Standardised assessments, on the other hand, assume that particular levels of achievement are expected of certain ages or year levels. Students are then classified as meeting, exceeding or being below these expectations. This flies in the face of the realities that teachers observe daily in their classrooms: students do not present themselves as “standardised” humans.
Some Year 9 students perform at the same level as some Year 5, and possibly some Year 3, students.
By this logic, the notion of providing a standardised NAPLAN test for all Year 3, 5, 7 and 9 students is inappropriate.
Teachers who see their students all year long will always have a deeper knowledge of their students than point-in-time standardised tests can offer. Teachers can make better, more nuanced, more useful and more timely assessments of their students. They may choose to include standardised assessments in the suite of approaches they use, but NAPLAN should not be solely privileged over teacher assessments.
Despite this, enormous amounts of money and time have been spent training teachers to use NAPLAN results to inform their teaching. This not only provides an unnecessary and misleading distraction to already over-burdened teachers but it undermines their own professional knowledge and judgement.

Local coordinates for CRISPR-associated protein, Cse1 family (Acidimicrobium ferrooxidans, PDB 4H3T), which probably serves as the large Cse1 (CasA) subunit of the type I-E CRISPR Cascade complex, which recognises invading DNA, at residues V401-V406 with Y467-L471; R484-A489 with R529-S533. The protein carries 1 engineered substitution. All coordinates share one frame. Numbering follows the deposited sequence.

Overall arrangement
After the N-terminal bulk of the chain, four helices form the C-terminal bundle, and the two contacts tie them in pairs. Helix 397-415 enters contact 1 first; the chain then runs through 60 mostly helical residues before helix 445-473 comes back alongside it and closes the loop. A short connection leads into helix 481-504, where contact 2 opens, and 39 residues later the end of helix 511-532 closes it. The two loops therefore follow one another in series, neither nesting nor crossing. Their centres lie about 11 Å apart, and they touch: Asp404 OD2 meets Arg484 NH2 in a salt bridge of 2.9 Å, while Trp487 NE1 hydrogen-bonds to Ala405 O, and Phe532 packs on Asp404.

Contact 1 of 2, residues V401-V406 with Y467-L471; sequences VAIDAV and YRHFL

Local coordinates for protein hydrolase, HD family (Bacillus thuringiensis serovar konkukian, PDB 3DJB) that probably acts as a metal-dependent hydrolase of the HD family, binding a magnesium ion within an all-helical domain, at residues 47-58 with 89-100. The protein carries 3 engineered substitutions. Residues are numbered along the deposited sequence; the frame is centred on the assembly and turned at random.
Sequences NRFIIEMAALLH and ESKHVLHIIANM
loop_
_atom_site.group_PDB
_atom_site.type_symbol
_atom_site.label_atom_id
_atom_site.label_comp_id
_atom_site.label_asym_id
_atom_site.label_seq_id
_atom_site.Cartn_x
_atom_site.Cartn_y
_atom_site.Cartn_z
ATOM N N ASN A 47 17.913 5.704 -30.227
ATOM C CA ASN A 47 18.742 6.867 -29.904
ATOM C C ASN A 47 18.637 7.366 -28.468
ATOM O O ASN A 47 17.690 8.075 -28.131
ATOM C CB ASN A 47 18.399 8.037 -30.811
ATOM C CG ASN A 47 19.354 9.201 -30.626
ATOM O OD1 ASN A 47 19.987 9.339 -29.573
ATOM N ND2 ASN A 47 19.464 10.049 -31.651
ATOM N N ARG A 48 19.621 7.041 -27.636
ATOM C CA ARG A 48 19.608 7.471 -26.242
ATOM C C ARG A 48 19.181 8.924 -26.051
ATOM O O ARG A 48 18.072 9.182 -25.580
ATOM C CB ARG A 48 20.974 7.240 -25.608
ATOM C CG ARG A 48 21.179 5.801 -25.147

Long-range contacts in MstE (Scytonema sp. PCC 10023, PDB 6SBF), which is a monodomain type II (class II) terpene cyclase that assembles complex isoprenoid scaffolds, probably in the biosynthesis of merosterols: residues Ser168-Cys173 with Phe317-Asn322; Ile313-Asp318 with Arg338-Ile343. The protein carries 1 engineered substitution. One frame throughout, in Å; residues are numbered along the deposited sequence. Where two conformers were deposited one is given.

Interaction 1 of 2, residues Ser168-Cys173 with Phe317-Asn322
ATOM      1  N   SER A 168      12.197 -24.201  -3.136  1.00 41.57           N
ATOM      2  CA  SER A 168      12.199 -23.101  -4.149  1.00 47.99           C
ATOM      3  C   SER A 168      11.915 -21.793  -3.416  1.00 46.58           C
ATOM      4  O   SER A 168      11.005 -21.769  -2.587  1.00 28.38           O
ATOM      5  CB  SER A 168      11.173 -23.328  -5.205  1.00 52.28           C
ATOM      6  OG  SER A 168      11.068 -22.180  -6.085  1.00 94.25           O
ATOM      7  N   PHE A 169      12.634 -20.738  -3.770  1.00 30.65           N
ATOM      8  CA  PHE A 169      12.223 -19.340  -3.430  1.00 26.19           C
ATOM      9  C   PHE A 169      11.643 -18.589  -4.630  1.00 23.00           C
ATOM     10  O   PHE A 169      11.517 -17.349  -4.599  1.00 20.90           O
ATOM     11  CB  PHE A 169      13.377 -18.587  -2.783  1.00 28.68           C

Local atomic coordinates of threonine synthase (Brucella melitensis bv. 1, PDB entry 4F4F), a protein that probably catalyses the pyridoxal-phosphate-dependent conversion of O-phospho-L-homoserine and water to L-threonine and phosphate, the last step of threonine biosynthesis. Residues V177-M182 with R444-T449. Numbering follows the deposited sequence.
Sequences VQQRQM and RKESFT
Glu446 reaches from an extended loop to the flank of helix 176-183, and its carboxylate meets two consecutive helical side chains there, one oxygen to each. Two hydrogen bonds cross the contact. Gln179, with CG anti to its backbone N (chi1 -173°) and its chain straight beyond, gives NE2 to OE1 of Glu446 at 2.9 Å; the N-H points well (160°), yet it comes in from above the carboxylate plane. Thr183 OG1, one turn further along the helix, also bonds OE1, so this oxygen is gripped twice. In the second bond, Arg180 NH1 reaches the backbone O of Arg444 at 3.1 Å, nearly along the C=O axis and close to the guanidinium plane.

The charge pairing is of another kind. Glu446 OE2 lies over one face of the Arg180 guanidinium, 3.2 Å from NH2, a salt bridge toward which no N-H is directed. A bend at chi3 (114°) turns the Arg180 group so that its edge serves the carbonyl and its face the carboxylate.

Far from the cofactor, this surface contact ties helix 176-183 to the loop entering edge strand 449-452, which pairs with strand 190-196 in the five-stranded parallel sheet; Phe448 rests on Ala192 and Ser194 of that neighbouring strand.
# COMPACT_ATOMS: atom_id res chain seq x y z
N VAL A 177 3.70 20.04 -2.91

Stepping up accountability doesn’t necessarily translate to better outcomes
One of the goals of NAPLAN was to enhance accountability. By judging all schools on the same measure, comparing schools with similar populations, and then making these comparisons public, it was expected that all schools would lift their game.
This strategy assumed that schools could improve but were choosing not to, and that the inducement of market logics (such as school choice) would motivate all schools to do better. It also ignored the many out-of-school factors, such as poverty and geography, that affect the ability of teachers and schools to improve student outcomes.